Mike Cummings, College of Medicine Lead for Acupuncture within Medicine and
Medical Director of the British Medical Acupuncture Society, expresses his views on whether doctors should prescribe acupuncture…
The evolution of this debate, should doctors recommend acupuncture for pain?, has been going on for more than a year, stimulated at first perhaps by some national media interest in a paper published in the journal Acupuncture in Medicine. 
The media interest had been whipped up to some degree by a well-known sceptic blogger, David Colquhoun. Colquhoun and I were interviewed briefly by John Humphrys on the BBC Radio 4 Today programme, and the editor-in-chief of The BMJ group was listening.
My perspective on the process can be read here.
A short time later I was asked if I would contribute in a ‘head-to-head’ debate on
acupuncture, and I negotiated over who was to be my opponent.
Several names of vocal sceptics were suggested, but I urged for an academic over a blogger, and in the end I got a mixture.
Much of the focus naturally fell on debating the relevance of the small effect of
acupuncture needling over a more gentle form of needling (‘sham’, ‘placebo’, ‘missing the
point’ acupuncture – the latter said with irony).
There was little space to expand the argument to include the whole of what Sackett et al considered to be evidence: basic science and clinical expertise, as well as data from RCTs and systematic reviews.
The process has given me insight and raised a diplomatic challenge. My opponents have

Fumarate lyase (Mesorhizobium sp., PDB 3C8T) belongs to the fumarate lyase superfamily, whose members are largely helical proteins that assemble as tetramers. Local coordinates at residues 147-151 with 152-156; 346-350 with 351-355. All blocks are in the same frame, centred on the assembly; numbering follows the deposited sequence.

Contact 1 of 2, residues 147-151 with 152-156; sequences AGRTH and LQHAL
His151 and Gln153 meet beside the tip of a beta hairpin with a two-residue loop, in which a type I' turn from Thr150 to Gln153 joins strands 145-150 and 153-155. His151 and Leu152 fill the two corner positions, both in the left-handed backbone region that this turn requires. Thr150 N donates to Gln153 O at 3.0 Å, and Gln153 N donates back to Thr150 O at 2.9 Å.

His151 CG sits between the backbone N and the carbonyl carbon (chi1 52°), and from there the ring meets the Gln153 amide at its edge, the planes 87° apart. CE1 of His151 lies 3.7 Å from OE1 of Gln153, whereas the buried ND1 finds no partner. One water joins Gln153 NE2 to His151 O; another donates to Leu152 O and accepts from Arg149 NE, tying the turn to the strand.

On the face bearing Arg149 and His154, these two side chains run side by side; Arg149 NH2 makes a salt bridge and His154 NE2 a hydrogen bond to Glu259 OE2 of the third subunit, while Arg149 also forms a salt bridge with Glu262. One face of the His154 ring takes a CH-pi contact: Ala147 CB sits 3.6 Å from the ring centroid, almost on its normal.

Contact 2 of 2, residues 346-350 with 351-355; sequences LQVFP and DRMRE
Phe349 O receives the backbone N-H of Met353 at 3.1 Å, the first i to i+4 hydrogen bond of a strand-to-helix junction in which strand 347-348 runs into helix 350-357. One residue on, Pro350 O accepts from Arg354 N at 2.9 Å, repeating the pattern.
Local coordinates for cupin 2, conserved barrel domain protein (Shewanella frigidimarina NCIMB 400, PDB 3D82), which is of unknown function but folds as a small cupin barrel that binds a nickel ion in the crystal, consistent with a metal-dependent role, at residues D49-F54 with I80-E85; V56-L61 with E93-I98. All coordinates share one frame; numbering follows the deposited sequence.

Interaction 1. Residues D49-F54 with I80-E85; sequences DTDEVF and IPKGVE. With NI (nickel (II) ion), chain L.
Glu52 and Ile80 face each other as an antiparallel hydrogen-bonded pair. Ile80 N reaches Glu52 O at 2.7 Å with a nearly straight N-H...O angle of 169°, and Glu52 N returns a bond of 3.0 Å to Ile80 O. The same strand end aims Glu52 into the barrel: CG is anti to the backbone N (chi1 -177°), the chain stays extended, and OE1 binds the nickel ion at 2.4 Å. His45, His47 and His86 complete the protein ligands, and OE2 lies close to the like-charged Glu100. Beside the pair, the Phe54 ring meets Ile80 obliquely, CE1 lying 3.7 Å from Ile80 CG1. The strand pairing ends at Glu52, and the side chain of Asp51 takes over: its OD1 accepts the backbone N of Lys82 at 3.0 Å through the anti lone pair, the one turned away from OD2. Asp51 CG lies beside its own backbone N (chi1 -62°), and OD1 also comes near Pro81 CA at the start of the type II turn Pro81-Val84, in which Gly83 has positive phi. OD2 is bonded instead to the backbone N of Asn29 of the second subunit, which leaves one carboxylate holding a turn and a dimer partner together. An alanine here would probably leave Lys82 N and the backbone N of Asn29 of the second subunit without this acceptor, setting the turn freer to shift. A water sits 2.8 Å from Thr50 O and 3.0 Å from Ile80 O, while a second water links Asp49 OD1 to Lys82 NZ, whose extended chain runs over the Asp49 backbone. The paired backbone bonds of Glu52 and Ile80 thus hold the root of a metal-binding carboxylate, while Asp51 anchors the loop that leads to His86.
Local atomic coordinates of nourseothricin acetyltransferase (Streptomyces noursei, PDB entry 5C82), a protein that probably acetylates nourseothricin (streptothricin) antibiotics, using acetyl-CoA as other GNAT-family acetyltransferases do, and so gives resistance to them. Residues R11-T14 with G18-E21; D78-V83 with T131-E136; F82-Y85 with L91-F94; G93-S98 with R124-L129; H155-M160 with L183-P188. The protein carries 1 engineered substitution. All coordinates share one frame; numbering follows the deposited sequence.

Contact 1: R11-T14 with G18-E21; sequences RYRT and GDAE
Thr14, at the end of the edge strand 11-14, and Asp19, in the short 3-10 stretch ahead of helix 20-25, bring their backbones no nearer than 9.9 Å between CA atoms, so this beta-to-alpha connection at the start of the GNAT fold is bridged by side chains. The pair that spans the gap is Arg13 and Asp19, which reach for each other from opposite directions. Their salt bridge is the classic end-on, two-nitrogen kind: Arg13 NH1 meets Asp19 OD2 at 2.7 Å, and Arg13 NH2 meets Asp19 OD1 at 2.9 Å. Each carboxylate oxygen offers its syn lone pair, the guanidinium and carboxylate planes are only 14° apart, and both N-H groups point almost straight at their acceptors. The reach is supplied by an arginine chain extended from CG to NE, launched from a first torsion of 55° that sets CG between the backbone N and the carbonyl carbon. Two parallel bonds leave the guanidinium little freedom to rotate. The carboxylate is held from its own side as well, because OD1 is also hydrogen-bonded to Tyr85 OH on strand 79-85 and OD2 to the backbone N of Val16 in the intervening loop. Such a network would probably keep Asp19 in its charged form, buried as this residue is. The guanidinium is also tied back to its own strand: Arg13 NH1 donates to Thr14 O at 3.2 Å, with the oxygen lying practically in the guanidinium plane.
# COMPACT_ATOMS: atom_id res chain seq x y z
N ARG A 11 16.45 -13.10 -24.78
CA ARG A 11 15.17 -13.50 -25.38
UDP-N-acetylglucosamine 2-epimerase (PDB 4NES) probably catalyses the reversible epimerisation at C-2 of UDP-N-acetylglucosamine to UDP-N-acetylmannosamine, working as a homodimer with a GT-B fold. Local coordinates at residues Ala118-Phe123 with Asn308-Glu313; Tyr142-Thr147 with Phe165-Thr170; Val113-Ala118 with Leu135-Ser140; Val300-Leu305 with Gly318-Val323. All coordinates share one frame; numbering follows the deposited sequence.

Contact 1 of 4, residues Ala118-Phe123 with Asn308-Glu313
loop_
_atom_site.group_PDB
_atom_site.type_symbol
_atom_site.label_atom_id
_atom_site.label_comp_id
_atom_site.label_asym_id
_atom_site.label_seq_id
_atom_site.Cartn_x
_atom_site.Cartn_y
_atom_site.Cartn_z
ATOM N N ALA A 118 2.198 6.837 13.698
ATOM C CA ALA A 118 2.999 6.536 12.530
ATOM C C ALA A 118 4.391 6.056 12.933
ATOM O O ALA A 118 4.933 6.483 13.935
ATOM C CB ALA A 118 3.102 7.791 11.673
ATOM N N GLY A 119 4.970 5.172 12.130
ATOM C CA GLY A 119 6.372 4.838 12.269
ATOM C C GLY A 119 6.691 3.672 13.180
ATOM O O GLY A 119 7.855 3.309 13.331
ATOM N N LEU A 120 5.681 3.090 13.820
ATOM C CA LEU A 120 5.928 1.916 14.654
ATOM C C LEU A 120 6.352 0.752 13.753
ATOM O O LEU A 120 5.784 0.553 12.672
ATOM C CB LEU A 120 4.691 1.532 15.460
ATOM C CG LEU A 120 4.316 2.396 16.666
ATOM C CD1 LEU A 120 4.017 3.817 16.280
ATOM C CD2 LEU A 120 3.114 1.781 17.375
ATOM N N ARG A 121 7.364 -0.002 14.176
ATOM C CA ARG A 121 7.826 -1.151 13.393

clearly never read a description of the modern (Western medical) approach to acupuncture
and its emphasis on stimulation of the deep soma over precise location of points. 
I agree with them to some extent; there is generally no clinically relevant effect to be
measured when you ‘miss the point’ in the control group. [5, 6]
Points are a useful construct for teaching and clinical practice, but in physiology, the realm of the actual mechanisms of acupuncture – precise points cannot be found, and therefore cannot be missed.
There are exceptions of course, where precision sometimes seems to pay off – primary myofascial pain for instance, but that is another chapter entirely.
To sum up, doctors should recommend acupuncture needling for patients in pain, [7, 8] and researchers should embrace the idea that it is difficult to miss the point when controlling for acupuncture.
1. Cummings M, Hróbjartsson A, Ernst E. Should doctors recommend acupuncture for pain? BMJ 2018;360:k970. https://www.bmj.com/content/360/bmj.k970
2. Landgren K, Hallström I. Effect of minimal acupuncture for infantile colic: a multicentre, three-armed, single-blind, randomised controlled trial (ACU-COL). Acupunct Med 2017;35:171–9. doi:10.1136/acupmed-2016-011208
3. Sackett DL, Rosenberg WM, Gray JA, et al. Evidence based medicine: what it is and what it isn’t. BMJ 1996;312:71–2.
4. Cummings M. Western Medical Acupuncture – The Approach to Treatment. In: Filshie J, White A, Cummings M, eds. Medical Acupuncture – A Western Scientific Approach. London: Elsevier 2016. 100–24.
5. Cummings M. Commentary: Controls for acupuncture – can we finally see the light? BMJ 2001;322:1578.pm:11431299
6. White A, Cummings M. Does acupuncture relieve pain? BMJ 2009;338:a2760. doi:10.1136/bmj.a2760
7. Cummings M. Author’s response III: Can we finally see the light? BMJ 2018;360:k970. doi:10.1136/bmj.k970 https://
8. Cummings M. Author’s response IV: Needling is superior to conventional care in chronic back pain. BMJ 2018;360:k970. doi:10.1136/bmj.k970 https://